(Cross-posted at Lippmann's Ghost.)

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Wednesday, June 13, 2012

Kill someone? The NRA has your back.

By Michael J.W. Stickings

Via twitter: 

NRA offers "Stand Your Ground" insurance to cover legal costs of shooting people. (link)

-- ThinkProgress (@thinkprogress)

In related news, the civilized world again today rejected America's application for re-admission to its ranks.

And, really, can you blame it?


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Michigan tries to rig it for Republicans

By Michael J.W. Stickings

Via twitter: 

Michigan poised to pass new voter suppression legislation. (link)

-- ThinkProgress (@thinkprogress)

Well, for Republicans it's either that or get Romney and his gang of rich douchebag prep school toughs to go beat up undesirable voters (i.e., those more likely to vote Democratic) one by one.

Much easier just to fuck democracy, and rig elections, by effectively disenfranchising people en masse.

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Yes, but hey, let's destroy unions and pensions!

By Carl 

You poor kids will have to support your parents while your kids are still in college.

My dad worked 45 years in construction. He was union. He got full health insurance for him and his family, including us younglings until we were 21 or out of college. This included full eyecare, dental, and disability coverage. The man didn't work an hour of overtime (although he did skip nearly every vacation he could so he could bank the paid time off).

We were far from rich -- when he was out of work, we made do on sandwiches for lunch and dinner from the ham my mom would boil on Sundays -- but he managed to sock away a few bucks here and there such that he had about $250K put away when he retired. He and my mom almost outlived that money, but then they did not live a frugal retirement.

Had he not received a pension and Social Security, he would have easily outlived that money, and just around the time I was starting a family.

I look at my current circumstances and realize that I, too, feel I have put away almost enough to carry me through retirement and leave a little something for my kid. Before the 2008 market crash, I was a lot more certain. I worry that by the time I do retire, I won't be able to.

And I don't have a pension. I have a 401(k) and I make contributions to it to the maximum allowable. Hell, I even borrow against it when the markets tank just so I can force myself to guarantee some return on my investment (nothing like paying yourself interest).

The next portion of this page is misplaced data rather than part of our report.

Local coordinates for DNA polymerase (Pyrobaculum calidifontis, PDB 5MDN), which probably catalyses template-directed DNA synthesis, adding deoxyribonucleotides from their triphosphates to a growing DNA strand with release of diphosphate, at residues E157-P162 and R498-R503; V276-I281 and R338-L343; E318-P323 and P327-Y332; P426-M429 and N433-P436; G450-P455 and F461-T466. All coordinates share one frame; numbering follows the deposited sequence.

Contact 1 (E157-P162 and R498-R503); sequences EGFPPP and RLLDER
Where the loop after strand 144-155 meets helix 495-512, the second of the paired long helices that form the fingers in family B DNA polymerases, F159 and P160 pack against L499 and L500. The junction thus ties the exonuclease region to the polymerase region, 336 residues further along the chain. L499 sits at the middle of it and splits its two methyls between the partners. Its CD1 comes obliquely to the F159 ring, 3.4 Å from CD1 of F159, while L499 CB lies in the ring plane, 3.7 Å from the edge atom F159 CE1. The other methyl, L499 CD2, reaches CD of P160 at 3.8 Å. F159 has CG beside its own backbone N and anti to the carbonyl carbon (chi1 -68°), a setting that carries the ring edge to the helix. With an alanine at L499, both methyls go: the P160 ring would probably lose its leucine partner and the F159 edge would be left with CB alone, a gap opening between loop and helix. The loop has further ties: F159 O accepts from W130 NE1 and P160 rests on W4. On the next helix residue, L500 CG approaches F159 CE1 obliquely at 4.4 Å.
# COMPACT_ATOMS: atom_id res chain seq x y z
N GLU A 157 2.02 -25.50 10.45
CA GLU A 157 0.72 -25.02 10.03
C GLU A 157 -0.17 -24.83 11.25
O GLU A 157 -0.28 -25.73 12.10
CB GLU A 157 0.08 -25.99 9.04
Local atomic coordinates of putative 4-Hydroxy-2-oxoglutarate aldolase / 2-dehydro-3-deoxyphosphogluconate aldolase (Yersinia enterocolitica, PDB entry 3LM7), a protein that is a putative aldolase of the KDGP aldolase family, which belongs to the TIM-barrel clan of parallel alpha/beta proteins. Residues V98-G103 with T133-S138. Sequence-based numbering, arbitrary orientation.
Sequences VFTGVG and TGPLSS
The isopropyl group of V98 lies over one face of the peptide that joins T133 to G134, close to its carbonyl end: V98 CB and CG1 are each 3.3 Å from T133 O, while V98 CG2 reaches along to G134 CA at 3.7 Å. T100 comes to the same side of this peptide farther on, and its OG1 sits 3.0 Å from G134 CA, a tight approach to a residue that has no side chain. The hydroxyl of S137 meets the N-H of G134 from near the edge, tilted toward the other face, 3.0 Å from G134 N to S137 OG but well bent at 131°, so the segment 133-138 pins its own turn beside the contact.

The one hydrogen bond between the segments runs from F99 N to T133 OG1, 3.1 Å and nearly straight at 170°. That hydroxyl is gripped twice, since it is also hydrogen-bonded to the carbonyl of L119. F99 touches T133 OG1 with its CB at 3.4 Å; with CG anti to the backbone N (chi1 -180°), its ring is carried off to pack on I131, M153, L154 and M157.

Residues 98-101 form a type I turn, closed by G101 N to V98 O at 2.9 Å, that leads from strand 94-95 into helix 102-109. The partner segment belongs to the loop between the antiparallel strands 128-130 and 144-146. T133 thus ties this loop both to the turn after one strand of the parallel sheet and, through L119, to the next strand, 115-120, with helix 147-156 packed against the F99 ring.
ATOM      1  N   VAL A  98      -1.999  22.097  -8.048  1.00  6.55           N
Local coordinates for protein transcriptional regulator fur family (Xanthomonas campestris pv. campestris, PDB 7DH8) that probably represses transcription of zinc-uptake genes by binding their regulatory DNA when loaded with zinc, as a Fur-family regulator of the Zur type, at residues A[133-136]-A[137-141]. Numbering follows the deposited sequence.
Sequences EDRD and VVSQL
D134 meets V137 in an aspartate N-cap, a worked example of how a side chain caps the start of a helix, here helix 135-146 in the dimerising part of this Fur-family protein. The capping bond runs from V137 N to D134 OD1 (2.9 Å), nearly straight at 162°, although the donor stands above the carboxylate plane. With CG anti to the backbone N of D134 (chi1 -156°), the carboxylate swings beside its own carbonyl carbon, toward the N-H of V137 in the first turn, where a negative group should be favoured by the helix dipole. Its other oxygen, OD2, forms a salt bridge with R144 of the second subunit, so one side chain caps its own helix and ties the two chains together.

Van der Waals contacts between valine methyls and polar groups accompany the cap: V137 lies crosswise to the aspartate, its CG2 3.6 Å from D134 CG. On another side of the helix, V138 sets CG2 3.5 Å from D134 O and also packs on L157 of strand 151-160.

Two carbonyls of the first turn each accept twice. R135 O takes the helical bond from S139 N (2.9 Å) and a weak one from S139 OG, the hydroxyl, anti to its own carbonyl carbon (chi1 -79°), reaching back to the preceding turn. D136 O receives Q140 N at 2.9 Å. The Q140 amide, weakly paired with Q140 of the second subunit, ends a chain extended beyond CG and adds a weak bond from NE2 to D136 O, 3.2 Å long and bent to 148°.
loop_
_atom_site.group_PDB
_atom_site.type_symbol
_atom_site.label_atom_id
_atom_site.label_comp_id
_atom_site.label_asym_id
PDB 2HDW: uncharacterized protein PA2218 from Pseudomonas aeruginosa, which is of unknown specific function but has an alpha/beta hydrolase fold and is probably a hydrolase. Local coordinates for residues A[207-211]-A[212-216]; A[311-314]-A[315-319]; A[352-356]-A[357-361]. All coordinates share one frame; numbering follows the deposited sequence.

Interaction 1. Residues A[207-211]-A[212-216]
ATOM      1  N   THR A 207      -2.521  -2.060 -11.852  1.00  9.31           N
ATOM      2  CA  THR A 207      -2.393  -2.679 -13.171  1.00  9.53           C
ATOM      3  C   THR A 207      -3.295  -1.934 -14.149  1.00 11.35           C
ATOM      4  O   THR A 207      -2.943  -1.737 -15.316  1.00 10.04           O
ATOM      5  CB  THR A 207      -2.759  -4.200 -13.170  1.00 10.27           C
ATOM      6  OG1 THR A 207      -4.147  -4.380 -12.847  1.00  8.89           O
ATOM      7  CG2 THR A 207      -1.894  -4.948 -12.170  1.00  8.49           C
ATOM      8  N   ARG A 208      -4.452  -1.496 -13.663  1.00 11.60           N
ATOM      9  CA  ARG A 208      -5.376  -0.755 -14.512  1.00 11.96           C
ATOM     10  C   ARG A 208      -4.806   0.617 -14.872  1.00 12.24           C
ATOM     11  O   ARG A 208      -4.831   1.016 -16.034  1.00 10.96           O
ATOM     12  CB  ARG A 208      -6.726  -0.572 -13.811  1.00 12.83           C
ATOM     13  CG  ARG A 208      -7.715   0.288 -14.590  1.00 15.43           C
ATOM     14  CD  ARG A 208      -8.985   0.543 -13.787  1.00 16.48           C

Companies used to match 401(k)s. I once worked for a firm that would match your withholdings, then match it again (that's right, you tripled your money on day one). Now, I'm lucky if the corpoRATocrat ponies up a thousand bucks a year.

I look at my daughter, and feel she's the luckiest person on the face of the earth: she has three sets of elders working full time, all of whom will leave her money when they pass on. You see, there are no siblings or cousins around. She's it.

And even then, I feel this horrible twinge that it won't be enough. I've squirreled away some money for her, and she has some money that my folks put in trust for her, and that's barely going to get her started in life.

She'll be a leg up on me at her age, to be sure, but my future held promise. This world does not.

(Cross-posted to Simply Left Behind.)


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Tuesday, June 12, 2012

Mitt Romney and the speed of lying

How do I lie to thee?
Let me count the ways.
First Romney's surrogate says that Mitt's gaffe about wanting to cut cops, fireman and teachers wasn't a gaffe at all, that, due to population changes and technological advances, this is exactly what we should do.

Despite the fact that classroom overcrowding and the decimation of local public safety departments puts the lie to such nonsense, Romney campaigner John Sununu was out there saying it anyway and defending his candidate.

This morning I speculated that Romney would either backtrack or spin and, based on Sununu's work, spinning seemed to be the option taken.

What I forgot is that there is always another option for Romney and that is to flat out lie. Romney just denied that he said what he said, denied what his own people were already defending him for having said. Man, this guy is hard to keep up with.

Brian Kilmeade on Fox asked Romney about the statement that he would cut cops, firemen and teachers and the Obama campaign's claim that this showed him to be out of touch. Romney responded with this:

That's a very strange accusation. Of course, teachers and firemen and policemen are hired at the local level and also by states. The federal government doesn't pay for teachers, firefighters, or policemen. So obviously that's absurd.

I repeat, Mitt Romney denied saying what his own people were already out there defending him for having said. That's what's obviously absurd.

(Cross-posted at Lippmann's Ghost.)

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Super Bowl champion New York Giants get their day at the White House

On Friday, my beloved Super Bowl Champion New York Giant got their day in the sun with President Obama at the White House. Such visits have become a ritual, of course. Must be a great day for the team.